Funded by the National Institute of Child Health and Development (1987-2006)
Principal Investigator: Lynn S. Walker, Ph.D.
Co-Investigators: Judy Garber, Ph.D., John W. Greene, M. D., D. Brent Polk, M.D., Craig A. Smith, Ph.D.

NIH Abstract
The long-term goal of this program of research is to understand biopsychosocial processes associated with children's illness behavior (i.e., somatic complaints, disability, health service utilization). We are particularly concerned with children who maintain extensive illness behavior out of proportion to medical findings. Children with recurrent abdominal pain (RAP) serve as a prototype for our study of children with high levels of illness behavior not associated with significant organic disease.

Our recent work showed that the within-subject correlation between daily stressors and somatic complaints was significantly stronger for children with RAP than for well children, suggesting that children with RAP may be distinguished from their peers by a tendency to react to stress with somatic symptoms. In the next stage of this research, our first major goal is to identify mechanisms linking environmental and somatic stressors to illness behavior in RAP.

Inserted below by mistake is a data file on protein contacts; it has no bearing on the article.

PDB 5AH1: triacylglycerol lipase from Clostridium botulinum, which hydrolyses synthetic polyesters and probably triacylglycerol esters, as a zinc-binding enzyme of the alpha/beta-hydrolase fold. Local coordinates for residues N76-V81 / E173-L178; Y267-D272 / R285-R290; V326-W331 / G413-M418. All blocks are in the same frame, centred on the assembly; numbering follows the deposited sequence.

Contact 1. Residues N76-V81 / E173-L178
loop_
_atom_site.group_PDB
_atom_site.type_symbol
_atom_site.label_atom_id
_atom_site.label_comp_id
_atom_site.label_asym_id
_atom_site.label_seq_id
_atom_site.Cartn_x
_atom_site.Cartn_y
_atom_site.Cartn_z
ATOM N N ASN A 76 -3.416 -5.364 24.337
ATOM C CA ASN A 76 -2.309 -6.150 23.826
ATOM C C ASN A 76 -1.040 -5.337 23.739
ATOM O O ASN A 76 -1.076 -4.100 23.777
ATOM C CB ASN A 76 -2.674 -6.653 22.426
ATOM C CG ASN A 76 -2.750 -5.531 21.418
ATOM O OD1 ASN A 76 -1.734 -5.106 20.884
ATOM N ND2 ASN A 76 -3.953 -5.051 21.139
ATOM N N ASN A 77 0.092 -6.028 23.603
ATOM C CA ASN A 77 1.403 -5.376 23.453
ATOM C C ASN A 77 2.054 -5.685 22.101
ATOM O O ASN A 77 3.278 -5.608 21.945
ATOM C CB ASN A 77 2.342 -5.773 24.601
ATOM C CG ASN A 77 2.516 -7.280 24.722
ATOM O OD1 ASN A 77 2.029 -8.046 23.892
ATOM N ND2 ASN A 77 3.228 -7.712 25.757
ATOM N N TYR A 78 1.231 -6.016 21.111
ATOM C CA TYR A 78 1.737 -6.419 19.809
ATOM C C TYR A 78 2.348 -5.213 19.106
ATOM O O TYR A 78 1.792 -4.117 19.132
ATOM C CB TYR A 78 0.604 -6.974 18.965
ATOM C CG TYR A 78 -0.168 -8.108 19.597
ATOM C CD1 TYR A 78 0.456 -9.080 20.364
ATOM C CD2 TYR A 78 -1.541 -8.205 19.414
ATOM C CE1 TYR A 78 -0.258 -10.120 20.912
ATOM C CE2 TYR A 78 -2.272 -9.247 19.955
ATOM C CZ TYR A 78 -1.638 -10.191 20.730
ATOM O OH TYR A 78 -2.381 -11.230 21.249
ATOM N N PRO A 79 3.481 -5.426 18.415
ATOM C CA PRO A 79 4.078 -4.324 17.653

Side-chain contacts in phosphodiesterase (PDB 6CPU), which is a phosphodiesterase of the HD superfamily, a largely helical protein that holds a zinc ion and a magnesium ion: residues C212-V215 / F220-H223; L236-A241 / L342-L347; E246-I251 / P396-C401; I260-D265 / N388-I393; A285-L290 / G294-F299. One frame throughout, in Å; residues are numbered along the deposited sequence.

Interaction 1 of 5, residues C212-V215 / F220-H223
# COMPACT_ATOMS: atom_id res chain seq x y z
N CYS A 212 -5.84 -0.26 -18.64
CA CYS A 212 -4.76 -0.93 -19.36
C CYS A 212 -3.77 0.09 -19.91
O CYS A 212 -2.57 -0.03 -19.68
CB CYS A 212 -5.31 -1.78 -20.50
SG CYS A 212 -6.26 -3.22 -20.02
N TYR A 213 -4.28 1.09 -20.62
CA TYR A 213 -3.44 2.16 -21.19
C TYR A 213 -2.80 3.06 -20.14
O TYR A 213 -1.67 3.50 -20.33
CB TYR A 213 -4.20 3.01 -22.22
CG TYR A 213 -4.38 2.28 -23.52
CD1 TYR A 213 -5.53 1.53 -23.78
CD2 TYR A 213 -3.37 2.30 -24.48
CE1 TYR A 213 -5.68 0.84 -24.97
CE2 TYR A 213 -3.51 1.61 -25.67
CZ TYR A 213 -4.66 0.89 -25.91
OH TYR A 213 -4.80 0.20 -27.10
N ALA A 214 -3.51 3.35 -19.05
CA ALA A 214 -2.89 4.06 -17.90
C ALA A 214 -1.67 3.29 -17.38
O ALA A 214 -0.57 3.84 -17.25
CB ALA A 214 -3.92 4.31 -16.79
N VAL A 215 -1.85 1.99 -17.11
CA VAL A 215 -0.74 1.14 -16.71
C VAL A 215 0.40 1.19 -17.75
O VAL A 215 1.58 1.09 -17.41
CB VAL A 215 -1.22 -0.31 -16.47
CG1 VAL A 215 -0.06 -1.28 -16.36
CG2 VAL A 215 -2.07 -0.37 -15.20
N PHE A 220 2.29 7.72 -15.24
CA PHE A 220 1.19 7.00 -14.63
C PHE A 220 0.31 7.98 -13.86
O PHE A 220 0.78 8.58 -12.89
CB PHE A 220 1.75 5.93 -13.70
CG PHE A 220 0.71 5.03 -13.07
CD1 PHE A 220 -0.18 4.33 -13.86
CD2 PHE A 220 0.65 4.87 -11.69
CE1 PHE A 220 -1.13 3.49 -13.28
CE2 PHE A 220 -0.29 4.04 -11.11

Specifically, using experimental methods in a laboratory setting, we will: (Aim 1) assess the influence of a challenging cognitive task on children's physiological activity, selective attention to somatic cues, and symptom reporting; and (Aim 2) assess the influence of visceral stimulation and parental responses on children's pain complaints. In addition, we will create an index of stress reactivity based on laboratory performance and will assess the utility of that index in predicting health outcomes.

Our second major goal is to identify subgroups of RAP who may have different treatment needs. Specifically, we will: (Aim 3) identify diagnostic subgroups of patients with RAP and compare these with respect to symptomatology, psychosocial characteristics, and course of illness over three months, and (Aim 4) cross-validate a typology of pain coping profiles for patients with RAP and assess the utility of these profiles in predicting health outcomes.

The proposed project combines self-report and psychophysiological measures, experimental laboratory methods, and a longitudinal design. Participants in the Baseline Assessment will include 396 patients with RAP and 842 Well children (ages 8-15). From these groups, children and their parents will be recruited for the Laboratory Computer Task (n =200) and the Laboratory Water Load Task (n = 220). Study results have the potential to yield insights into mechanisms linking stress to illness behavior in RAP and, in addition, to identify intervention targets that prepare children and their parents to better manage RAP.